Ranchers taking cattle to Canada will have to meet new restrictions


Teresa Clark for The Fence Post

November 10, 2017


Breeding cattle being exported into Canada will sport a new ear tag with radio frequency capabilities starting Feb. 1, 2018. A new ruling issued by the Canadian Food Inspection Agency will require U.S. cattlemen exporting dairy or beef breeding cattle into the country to identify these animals with an NAIS-compliant 840 Radio Frequency tag, and a tattoo. These tags will be mandatory, beginning Feb. 1, 2018.


The 840 AIN ear tags with Radio Frequency Identification technology will replace the metal USDA tags previously used to identify breeding cattle from the U.S. "Previously, all breeding cattle exported to Canada were identified with both a USDA metal ear tag and a USA tattoo," according to Donna Karlsons, who is a public affairs specialist with USDA's Animal and Plant Health Inspection Service.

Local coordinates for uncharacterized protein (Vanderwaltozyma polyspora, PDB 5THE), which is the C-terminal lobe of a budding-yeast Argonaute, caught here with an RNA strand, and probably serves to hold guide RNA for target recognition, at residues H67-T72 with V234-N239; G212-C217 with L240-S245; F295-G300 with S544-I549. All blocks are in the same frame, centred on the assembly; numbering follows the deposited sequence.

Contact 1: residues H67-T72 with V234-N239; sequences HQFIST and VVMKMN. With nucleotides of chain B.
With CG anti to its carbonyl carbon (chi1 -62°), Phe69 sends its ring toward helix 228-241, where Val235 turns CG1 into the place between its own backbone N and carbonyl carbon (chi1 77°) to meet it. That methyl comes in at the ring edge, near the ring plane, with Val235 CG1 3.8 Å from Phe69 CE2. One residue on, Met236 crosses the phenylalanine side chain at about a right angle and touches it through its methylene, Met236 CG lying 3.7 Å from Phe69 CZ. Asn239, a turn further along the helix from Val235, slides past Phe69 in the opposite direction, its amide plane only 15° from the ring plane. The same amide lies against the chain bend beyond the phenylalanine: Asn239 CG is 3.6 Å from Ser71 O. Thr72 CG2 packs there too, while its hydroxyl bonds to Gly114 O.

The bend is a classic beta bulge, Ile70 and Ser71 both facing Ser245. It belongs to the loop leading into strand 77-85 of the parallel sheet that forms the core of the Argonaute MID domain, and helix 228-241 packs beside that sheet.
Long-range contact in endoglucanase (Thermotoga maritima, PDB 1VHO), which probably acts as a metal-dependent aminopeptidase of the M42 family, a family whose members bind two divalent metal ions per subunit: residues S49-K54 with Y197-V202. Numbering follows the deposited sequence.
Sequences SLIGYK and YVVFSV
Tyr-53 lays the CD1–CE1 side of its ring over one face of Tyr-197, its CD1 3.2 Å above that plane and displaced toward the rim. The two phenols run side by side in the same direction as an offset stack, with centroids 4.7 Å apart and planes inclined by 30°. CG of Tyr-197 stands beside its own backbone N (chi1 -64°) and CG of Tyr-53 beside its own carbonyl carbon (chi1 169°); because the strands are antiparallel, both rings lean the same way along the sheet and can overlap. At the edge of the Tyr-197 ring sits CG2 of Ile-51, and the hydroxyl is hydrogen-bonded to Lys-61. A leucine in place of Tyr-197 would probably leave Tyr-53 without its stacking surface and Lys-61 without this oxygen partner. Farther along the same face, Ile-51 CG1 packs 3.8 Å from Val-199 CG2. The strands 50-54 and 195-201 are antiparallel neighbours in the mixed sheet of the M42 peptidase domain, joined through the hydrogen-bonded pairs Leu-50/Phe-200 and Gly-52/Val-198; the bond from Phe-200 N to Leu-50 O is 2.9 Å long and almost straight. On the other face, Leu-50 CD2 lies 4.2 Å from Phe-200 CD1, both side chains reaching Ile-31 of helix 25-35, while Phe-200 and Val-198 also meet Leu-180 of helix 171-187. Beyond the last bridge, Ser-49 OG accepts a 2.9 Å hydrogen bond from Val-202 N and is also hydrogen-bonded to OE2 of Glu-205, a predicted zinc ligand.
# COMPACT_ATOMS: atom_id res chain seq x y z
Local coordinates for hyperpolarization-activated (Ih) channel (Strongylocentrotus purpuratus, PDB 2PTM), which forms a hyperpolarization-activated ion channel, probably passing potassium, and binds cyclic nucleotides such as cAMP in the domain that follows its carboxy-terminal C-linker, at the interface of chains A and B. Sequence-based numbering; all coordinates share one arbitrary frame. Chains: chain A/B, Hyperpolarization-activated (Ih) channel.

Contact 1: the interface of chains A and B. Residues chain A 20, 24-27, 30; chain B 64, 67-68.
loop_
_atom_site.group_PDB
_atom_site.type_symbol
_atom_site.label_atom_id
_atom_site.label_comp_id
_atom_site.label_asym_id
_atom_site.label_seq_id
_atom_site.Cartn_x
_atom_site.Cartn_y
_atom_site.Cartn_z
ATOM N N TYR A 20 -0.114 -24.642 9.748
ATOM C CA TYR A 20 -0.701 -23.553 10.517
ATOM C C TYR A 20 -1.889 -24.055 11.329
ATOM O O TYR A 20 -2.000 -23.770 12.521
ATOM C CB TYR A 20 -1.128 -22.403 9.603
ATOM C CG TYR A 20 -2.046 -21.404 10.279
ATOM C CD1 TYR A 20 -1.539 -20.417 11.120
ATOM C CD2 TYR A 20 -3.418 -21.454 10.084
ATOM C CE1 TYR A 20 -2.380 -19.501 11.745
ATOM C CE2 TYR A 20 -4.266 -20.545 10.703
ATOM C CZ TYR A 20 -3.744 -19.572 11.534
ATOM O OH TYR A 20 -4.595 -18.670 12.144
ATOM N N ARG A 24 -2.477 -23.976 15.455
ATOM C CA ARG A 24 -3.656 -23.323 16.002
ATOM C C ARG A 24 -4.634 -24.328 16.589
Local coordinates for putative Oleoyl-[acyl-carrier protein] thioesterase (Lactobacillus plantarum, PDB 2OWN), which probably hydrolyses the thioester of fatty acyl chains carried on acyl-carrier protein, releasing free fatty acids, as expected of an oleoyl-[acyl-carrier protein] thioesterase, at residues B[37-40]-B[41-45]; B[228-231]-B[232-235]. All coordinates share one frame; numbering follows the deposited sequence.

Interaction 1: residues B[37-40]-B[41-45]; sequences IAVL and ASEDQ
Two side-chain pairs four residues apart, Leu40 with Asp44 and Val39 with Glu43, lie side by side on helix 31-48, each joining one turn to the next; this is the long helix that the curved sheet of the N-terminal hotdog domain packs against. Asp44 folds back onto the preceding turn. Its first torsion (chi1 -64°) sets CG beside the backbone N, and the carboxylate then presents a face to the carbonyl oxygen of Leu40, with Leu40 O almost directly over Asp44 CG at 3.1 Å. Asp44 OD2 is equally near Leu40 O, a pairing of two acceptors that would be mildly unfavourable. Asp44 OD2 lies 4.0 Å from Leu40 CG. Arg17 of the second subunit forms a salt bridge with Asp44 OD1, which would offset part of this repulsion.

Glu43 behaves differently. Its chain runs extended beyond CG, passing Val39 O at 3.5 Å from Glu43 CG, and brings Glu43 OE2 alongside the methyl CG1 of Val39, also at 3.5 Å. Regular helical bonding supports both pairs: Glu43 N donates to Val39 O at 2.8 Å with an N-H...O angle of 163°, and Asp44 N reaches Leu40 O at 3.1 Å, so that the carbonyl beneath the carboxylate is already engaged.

The new program will eliminate duplicity, Karlsons said. "All cattle in Canada have been required to be identified with approved RFID tags since 2010," she said. "For U.S. exporters of breeding cattle, this will eliminate the need for re-tagging animals after their arrival in Canada."


Because it is a Canadian regulation, it will be up to their government to enforce it, Karlsons said. "If breeding cattle arrive at the border without RFID tags on or after Feb. 1, 2018, the Canadian government will deny entry in Canada."


For cattle breeders who sell breeding stock to Canadian buyers, Karlsons said they should update themselves on the new regulations. "We always recommend that breeders who have international buyers at their sales be aware of export requirements that other countries may have, including identification requirements, along with other animal health requirements such as specific tests or certification," she said...